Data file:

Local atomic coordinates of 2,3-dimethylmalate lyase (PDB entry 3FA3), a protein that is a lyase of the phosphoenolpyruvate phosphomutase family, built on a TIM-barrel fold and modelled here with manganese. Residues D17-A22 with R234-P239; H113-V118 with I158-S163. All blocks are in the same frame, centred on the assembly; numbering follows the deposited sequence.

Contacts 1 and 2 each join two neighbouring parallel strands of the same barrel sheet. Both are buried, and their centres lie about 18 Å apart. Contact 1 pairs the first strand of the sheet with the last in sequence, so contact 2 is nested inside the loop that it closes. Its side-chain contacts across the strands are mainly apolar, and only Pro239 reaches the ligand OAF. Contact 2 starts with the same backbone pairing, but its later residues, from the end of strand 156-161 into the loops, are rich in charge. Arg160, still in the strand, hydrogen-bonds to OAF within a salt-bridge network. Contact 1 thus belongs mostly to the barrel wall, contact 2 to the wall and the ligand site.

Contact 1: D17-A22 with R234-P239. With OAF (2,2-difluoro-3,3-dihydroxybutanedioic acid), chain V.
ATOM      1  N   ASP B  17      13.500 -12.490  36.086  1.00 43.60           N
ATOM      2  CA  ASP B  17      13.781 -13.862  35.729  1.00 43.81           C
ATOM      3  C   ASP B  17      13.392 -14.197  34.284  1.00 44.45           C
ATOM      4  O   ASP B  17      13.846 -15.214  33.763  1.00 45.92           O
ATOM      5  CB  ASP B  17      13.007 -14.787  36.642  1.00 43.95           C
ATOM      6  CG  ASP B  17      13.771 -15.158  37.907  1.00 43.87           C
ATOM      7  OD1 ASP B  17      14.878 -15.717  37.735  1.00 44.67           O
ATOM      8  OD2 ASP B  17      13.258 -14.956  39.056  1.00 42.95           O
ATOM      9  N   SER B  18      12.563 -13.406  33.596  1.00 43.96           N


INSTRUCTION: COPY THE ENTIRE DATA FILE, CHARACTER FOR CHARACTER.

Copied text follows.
Local atomic coordinates of 2,3-dimethylmalate lyase (PDB entry 3FA3), a protein that is a lyase of the phosphoenolpyruvate phosphomutase family, built on a TIM-barrel fold and modelled here with manganese. Residues D17-A22 with R234-P239; H113-V118 with I158-S163. All blocks are in the same frame, centred on the assembly; numbering follows the deposited sequence.

Contacts 1 and 2 each join two neighbouring parallel strands of the same barrel sheet. Both are buried, and their centres lie about 18 Å apart. Contact 1 pairs the first strand of the sheet with the last in sequence, so contact 2 is nested inside the loop that it closes. Its side-chain contacts across the strands are mainly apolar, and only Pro239 reaches the ligand OAF. Contact 2 starts with the same backbone pairing, but its later residues, from the end of strand 156-161 into the loops, are rich in charge. Arg160, still in the strand, hydrogen-bonds to OAF within a salt-bridge network. Contact 1 thus belongs mostly to the barrel wall, contact 2 to the wall and the ligand site.

Contact 1: D17-A22 with R234-P239. With OAF (2,2-difluoro-3,3-dihydroxybutanedioic acid), chain V.
ATOM      1  N   ASP B  17      13.500 -12.490  36.086  1.00 43.60           N
ATOM      2  CA  ASP B  17      13.781 -13.862  35.729  1.00 43.81           C
ATOM      3  C   ASP B  17      13.392 -14.197  34.284  1.00 44.45           C
ATOM      4  O   ASP B  17      13.846 -15.214  33.763  1.00 45.92           O
ATOM      5  CB  ASP B  17      13.007 -14.787  36.642  1.00 43.95           C
ATOM      6  CG  ASP B  17      13.771 -15.158  37.907  1.00 43.87           C
ATOM      7  OD1 ASP B  17      14.878 -15.717  37.735  1.00 44.67           O
ATOM      8  OD2 ASP B  17      13.258 -14.956  39.056  1.00 42.95           O
ATOM      9  N   SER B  18      12.563 -13.406  33.596  1.00 43.96           N